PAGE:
Demolition of Settlement Building - Clarification

25 January 2011

The demolition of the old Settlement restaurant building is a sad event for the city but the Wellington City Council's Built Environment Portfolio leader Iona Pannett is satisfied the Council followed correct legal procedures in issuing the various relevant consents.

Cr Pannett says the onus for following the law in terms of an archaeological evaluation lies with the owner but adds that yesterday's demolition does highlight a few issues in terms of whether adequate numbers of old buildings are properly protected in the city. 

Cr Pannett says correct procedures were followed in terms of the issuing of the consent in 2006, noting that advice was attached to the resource consent to advise the applicant that they had to consult with the Historic Places Trust regarding the need for any archaeological assessment of the site or authority prior to any earthworks or construction taking place. 

She also says the Settlement building was not listed in the City Council's heritage inventory nor was it registered with the Historic Places Trust (NZHPT).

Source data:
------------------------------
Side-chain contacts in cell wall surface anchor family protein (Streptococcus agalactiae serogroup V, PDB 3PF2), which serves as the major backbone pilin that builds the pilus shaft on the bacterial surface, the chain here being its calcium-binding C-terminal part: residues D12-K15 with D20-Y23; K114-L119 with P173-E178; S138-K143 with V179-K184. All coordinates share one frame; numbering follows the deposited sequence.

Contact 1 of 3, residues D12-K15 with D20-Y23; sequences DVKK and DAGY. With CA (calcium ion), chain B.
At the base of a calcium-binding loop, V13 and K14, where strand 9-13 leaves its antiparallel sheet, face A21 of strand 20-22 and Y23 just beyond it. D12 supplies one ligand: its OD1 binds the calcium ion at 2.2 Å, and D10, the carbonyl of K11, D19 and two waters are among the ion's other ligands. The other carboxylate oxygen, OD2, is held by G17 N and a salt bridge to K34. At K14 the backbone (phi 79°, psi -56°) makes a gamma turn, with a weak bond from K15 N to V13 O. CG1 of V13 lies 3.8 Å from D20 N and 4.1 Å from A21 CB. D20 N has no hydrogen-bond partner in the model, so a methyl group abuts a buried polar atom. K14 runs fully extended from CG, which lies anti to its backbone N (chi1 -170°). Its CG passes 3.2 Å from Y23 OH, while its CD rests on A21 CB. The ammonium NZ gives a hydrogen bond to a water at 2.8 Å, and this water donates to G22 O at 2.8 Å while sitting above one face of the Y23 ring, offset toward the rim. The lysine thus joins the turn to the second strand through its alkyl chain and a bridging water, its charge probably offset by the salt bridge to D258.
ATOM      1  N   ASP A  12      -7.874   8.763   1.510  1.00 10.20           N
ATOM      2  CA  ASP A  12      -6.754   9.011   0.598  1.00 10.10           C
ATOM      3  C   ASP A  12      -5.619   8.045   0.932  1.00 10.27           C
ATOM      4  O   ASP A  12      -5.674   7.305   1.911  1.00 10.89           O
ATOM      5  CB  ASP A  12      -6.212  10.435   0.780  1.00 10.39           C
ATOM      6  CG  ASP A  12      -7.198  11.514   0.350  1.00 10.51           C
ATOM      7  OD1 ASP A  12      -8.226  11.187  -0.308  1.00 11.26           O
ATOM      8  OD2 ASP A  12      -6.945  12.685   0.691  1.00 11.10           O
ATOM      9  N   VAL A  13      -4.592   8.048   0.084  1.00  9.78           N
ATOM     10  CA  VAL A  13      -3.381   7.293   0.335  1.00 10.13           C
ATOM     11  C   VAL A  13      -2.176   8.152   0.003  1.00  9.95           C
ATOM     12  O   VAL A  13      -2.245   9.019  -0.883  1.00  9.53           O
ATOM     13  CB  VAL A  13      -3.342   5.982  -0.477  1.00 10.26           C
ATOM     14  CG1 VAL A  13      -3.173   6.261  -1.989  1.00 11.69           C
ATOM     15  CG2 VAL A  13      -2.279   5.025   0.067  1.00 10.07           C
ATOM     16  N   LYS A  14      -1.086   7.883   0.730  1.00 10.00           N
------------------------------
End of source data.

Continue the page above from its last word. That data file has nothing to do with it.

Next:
Cr Pannett says the NZHPT was contacted to let them know a consent to demolish the building had been issued this week.  The applicants' consultants were also once again advised that the building was pre-1900 vintage and that they therefore had to contact NZHPT to confirm whether an archaeological authority was required. NZHPT is understood to have acted promptly on the Council's advice, visiting the site and issued the stop work notice.

Building demolition appears to have been well progressed if not completed before the consultants contacted NZHPT.

The new owners of the site have made an application for an extension of five years for the original resource consent and a 'temporary' car park for seven years.

The car park application is 'suspended' and the time extension on hold pending further information from the applicant. The Council has advised the applicant that the proposals as they stand are not acceptable.

Cr Pannett says the Council is reviewing what heritage exists within the city to enable the Council to decide what should be protected and the priority order that this be done.

"There are a number of old buildings around the city that some people imagine have automatic heritage protection - but they don't. Most have been left off the District Plan list for good reasons.

"However it's timely for us to continue evaluating our heritage policies - especially in light of changes over the past decade to the District Plan - and also because of events like the Canterbury earthquake.

"The quake has clearly thrown heritage issues into sharp focus."